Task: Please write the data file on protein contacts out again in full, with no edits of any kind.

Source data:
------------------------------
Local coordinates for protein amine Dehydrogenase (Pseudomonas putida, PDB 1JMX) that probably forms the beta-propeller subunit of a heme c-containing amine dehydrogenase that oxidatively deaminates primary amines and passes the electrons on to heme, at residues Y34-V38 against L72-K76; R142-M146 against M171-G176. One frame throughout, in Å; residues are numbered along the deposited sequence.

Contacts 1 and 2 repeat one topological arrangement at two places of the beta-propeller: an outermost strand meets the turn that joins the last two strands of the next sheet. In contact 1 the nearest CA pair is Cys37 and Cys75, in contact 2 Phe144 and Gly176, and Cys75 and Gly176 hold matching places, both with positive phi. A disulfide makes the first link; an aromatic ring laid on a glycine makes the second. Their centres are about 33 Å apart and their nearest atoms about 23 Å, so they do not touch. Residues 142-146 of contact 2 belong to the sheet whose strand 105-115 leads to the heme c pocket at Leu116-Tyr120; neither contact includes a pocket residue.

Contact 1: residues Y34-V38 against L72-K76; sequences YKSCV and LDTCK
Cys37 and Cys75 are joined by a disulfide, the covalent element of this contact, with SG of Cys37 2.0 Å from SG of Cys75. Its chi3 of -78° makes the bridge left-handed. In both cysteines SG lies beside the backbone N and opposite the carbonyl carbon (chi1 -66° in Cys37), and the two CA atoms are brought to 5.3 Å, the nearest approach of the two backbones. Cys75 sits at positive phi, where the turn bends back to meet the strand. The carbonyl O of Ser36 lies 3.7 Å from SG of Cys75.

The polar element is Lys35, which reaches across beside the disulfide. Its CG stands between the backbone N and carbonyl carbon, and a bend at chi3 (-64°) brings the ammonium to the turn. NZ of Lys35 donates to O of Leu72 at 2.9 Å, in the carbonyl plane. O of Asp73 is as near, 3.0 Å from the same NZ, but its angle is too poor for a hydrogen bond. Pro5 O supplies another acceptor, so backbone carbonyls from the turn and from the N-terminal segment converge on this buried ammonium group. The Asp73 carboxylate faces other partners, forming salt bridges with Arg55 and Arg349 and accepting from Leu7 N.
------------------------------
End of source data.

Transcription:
Local coordinates for protein amine Dehydrogenase (Pseudomonas putida, PDB 1JMX) that probably forms the beta-propeller subunit of a heme c-containing amine dehydrogenase that oxidatively deaminates primary amines and passes the electrons on to heme, at residues Y34-V38 against L72-K76; R142-M146 against M171-G176. One frame throughout, in Å; residues are numbered along the deposited sequence.

Contacts 1 and 2 repeat one topological arrangement at two places of the beta-propeller: an outermost strand meets the turn that joins the last two strands of the next sheet. In contact 1 the nearest CA pair is Cys37 and Cys75, in contact 2 Phe144 and Gly176, and Cys75 and Gly176 hold matching places, both with positive phi. A disulfide makes the first link; an aromatic ring laid on a glycine makes the second. Their centres are about 33 Å apart and their nearest atoms about 23 Å, so they do not touch. Residues 142-146 of contact 2 belong to the sheet whose strand 105-115 leads to the heme c pocket at Leu116-Tyr120; neither contact includes a pocket residue.

Contact 1: residues Y34-V38 against L72-K76; sequences YKSCV and LDTCK
Cys37 and Cys75 are joined by a disulfide, the covalent element of this contact, with SG of Cys37 2.0 Å from SG of Cys75. Its chi3 of -78° makes the bridge left-handed. In both cysteines SG lies beside the backbone N and opposite the carbonyl carbon (chi1 -66° in Cys37), and the two CA atoms are brought to 5.3 Å, the nearest approach of the two backbones. Cys75 sits at positive phi, where the turn bends back to meet the strand. The carbonyl O of Ser36 lies 3.7 Å from SG of Cys75.

The polar element is Lys35, which reaches across beside the disulfide. Its CG stands between the backbone N and carbonyl carbon, and a bend at chi3 (-64°) brings the ammonium to the turn. NZ of Lys35 donates to O of Leu72 at 2.9 Å, in the carbonyl plane. O of Asp73 is as near, 3.0 Å from the same NZ, but its angle is too poor for a hydrogen bond. Pro5 O supplies another acceptor, so backbone carbonyls from the turn and from the N-terminal segment converge on this buried ammonium group. The Asp73 carboxylate faces other partners, forming salt bridges with Arg55 and Arg349 and accepting from Leu7 N.